In the session on Mechanisms of Action of PDT with Porphyrin Precursors, Herbert Schneckenburger and his group in the paper, Cell-substrate Topology on ALA-PDT Using Variable-angle Total Internal Reflection Fluorescence Microscopy (VA-TIRFM), described their studies on the fluorescence of PPIX in human cancer cells after application of ALA prior to and after irradiation with sublethal light doses, using a specific illumination device for total internal reflection fluorescence microscopy (TIRFM) and a highly sensitive electron multiplying (EM) CCD camera. Cell-substrate distances were generally decreased on light exposure, while focal contacts were maintained, showing that light-induced detachment of cells from their substrate was not occurring.
The paper, Fluorescence Monitoring of a Topically Applied Liposomal Temoporfin Formulation and Photodynamic Therapy of Nonpigmented Skin Malignancies, by Prof. Katarine Svanberg and her colleagues at the session on PD and PDT of Skin and GI Lesions with Porphyrin Precursors, describes the study, for the first time, of a liposomal meso-tetra (hydroxyphenyl) chlorine (mTHPC)(INN:Temoporfin) gel formulation for topical application, in relation with PDT of nonpigmented skin malignancies in humans. The intervals between Temoporfin administration and light irradiation were of four hours. They have investigated the PS distribution within the tumor and the surrounding normal skin before, during, and after PDT, finding high tumor selectivity. There was no pain, nor swollen tissue, nor reddening, as is often the case for ALA-PDT.
At the session on PD and PDT of Bladder Lesions with Porphyrin Precursors, Prof. Bart Grossman presented a paper, Improving the Management of Bladder Cancer with Fluorescence Cystoscopy. His studies have shown that fluorescence cystoscopy can reveal carcinoma in situ, which could be missed under conventional white-light cystoscopy. Flourescence cystoscopy also increased detection of papillary tumors. Results with ALA have demonstrated that resection of bladder cancer with fluorescence leads to improved disease-free survival when compared with resection under white light.
Dr. Sigrid Kvaal and Dr. Trond Warloe, in their paper, Photodynamic Treatment of Oral Lesions, at the session on PD and PDT of Otorhinolaryngologic and Ovarian Lesions with Porphyrin Precursors, have found that systemic administration of ALA was better than local application of ALA in the treatment of precancerous lesions such as oral leukoplakia. PDT, after topical administration of methylene blue and methyl-ALA, showed improvement in the diseases of oral mucous membrane such as oral lichen planus. They have also tested the bactericidal action of PDT on oral plaque. The authors proposed that PDT might also play a role in dental disorders instead of mechanical cleaning or antibiotic treatment.
At the session on PD and PDT of Brain Tumors with Porphyrin Precursors, Steen Madsen, Khishigzaya Kharkhuu, and Henry Hirschberg presented a paper, Utility of the FP98 Rat Glioma Model for Photodynamic Therapy. They have investigated the feasibility of a synergenic rat brain tumor model of F98 glioma cells in Fischer rats, for its use in PDT studies. They have demonstrated that in vitro, the F98 cell line was sensitive to ALA-PDT at low light irradiances. Histologically, the F98 tumors shared many of the fundamental characteristics of human GBMs, such as rapid growth and infiltration. High light fluences delivered at low power caused significant edema after ALA-PDT in normal brain, so care should be taken to choose the light irradiation parameters when treating tumor-bearing animals. Rats inoculated with F98 cells preincubated with ALA showed a significant survival after light exposure. In conclusion, they have demonstrated that their F98 rat glioma model is good for PDT investigation of malignant gliomas.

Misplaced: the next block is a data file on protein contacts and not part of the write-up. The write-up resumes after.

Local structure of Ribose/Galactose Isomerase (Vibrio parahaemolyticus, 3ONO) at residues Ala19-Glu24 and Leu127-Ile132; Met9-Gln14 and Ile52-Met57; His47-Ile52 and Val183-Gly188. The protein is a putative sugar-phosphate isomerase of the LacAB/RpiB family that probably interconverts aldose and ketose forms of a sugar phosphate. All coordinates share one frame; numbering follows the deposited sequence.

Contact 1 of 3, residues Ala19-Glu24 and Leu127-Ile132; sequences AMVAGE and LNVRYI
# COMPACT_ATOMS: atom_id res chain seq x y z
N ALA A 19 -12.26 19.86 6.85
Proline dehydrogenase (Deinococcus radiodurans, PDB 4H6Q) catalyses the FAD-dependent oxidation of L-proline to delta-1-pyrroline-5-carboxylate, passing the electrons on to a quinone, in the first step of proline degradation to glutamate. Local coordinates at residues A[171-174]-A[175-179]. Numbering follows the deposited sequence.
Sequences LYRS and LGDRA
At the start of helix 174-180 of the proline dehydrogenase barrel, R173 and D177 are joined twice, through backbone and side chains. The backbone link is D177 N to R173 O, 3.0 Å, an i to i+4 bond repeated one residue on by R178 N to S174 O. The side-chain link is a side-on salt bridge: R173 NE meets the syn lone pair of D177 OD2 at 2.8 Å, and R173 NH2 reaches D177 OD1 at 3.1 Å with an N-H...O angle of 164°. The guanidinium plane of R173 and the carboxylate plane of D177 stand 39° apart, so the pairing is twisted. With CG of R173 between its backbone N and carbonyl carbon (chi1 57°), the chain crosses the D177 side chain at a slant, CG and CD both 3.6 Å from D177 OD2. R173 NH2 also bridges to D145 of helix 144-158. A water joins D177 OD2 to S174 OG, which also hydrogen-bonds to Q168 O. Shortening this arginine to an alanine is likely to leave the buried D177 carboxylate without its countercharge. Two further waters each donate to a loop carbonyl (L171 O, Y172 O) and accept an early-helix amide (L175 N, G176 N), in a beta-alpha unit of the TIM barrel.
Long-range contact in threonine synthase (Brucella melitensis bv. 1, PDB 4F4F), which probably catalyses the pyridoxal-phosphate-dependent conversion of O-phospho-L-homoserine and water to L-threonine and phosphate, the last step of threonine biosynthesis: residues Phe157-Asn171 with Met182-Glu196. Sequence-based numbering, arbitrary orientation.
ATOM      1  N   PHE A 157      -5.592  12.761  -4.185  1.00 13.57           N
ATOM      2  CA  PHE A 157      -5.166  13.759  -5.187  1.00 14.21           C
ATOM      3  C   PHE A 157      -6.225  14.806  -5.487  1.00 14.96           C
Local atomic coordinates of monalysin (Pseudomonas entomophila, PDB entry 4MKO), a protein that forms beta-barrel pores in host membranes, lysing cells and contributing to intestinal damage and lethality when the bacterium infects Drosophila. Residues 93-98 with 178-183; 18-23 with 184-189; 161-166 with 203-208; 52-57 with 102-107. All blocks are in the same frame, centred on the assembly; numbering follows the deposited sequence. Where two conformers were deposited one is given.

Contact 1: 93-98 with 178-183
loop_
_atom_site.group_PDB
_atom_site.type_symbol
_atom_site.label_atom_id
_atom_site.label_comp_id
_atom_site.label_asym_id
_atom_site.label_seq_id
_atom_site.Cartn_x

Then, Herbert Stepp and coworkers, in their paper, ALA and Malignant Glioma: Fluorescence-guided Resection and Photodynamic Treatment, reported on clinical studies aimed to investigate fluorescence-guided resection (FGR) and PDT after oral administration of ALA in malignant glioma tissue. It has been a phase III trial comprising an ALA group and a conventional white-light group, performed in 18 clinics in Germany. They have found that mean PPIX fluorescence in tumors was more than 100-fold increased, when compared to normal cortex. FGR contrast-enhancing tumor was completed resected in 65% of patients in the ALA group, while it was 36% in the white-light group, and progression-free survival was also superior in the ALA group.
Finally, the paper of the Argentinian team, 5-aminolevulinic Acid-mediated Photodynamic Therapy on Hep-2 and MCF-7c3 Cells, reported on the cytotoxic effect of ALA-induced PPIX on two human carcinoma cell lines, namely, MCF-7c3 cells and Hep-2 cells. They have shown that PPIX content depended on ALA concentration and incubation time for both cell lines and treatment of the cells with desferrioxamine, previous to ALA exposure, enhanced the levels of PPIX. After incubation with ALA for five hours and radiation, 24 hours post-PDT, revealed, for the MCF-7c3 cells, typical morphological changes of necrosis, while the Hep-2 cells showed characteristic apoptosis. In the MCF-7c3 cells, PPIX was accumulated in the perinuclear region, while instead in the Hep-2 cells, it was localized in lysosomes. The authors conclude that the different mechanisms of cell death observed in both cell lines were dependent on the different intracellular localization of PPIX.
We wish to deeply thank the authors for their excellent contributions and most important collaboration in the production of this special issue.

Articles with similar content:

Photodynamic Treatment of Oral Lesions
Journal of Environmental Pathology, Toxicology and Oncology, Vol.26, 2007, issue 2
Trond Warloe, Sigrid I. Kvaal
Fluorescence Monitoring of a Topically Applied Liposomal Temoporfin Formulation and Photodynamic Therapy of Nonpigmented Skin Malignancies
Journal of Environmental Pathology, Toxicology and Oncology, Vol.26, 2007, issue 2
Linda Persson, Johan Axelsson, Tilmann Trebst, Stefan Andersson-Engels, Susanna Grafe, Jenny Svensson, Sune Svanberg, Ann Johansson, Katarina Svanberg, Niels Bendsoe
Improving the Management of Bladder Cancer with Fluorescence Cystoscopy
Journal of Environmental Pathology, Toxicology and Oncology, Vol.26, 2007, issue 2
H. Barton Grossman
Utility of the F98 Rat Glioma Model for Photodynamic Therapy
Journal of Environmental Pathology, Toxicology and Oncology, Vol.26, 2007, issue 2
Henry Hirschberg, Steen J. Madsen, Khishigzaya Kharkhuu
Updated Results of a Phase I Trial of Motexafin Lutetium-Mediated Interstitial Photodynamic Therapy in Patients with Locally Recurrent Prostate Cancer
Journal of Environmental Pathology, Toxicology and Oncology, Vol.25, 2006, issue 1-2
Eli Glatstein, Andreea Dimofte, Kosmas Verigos, Stephen M. Hahn, Zelig A. Tochner, Jarod Finlay, Richard Whittington, Debbie Smith, Theresa M. Busch, Rosemarie Mick, Diana C. Hsiung Stripp, S. Bruce Malkowicz, Timothy C. Zhu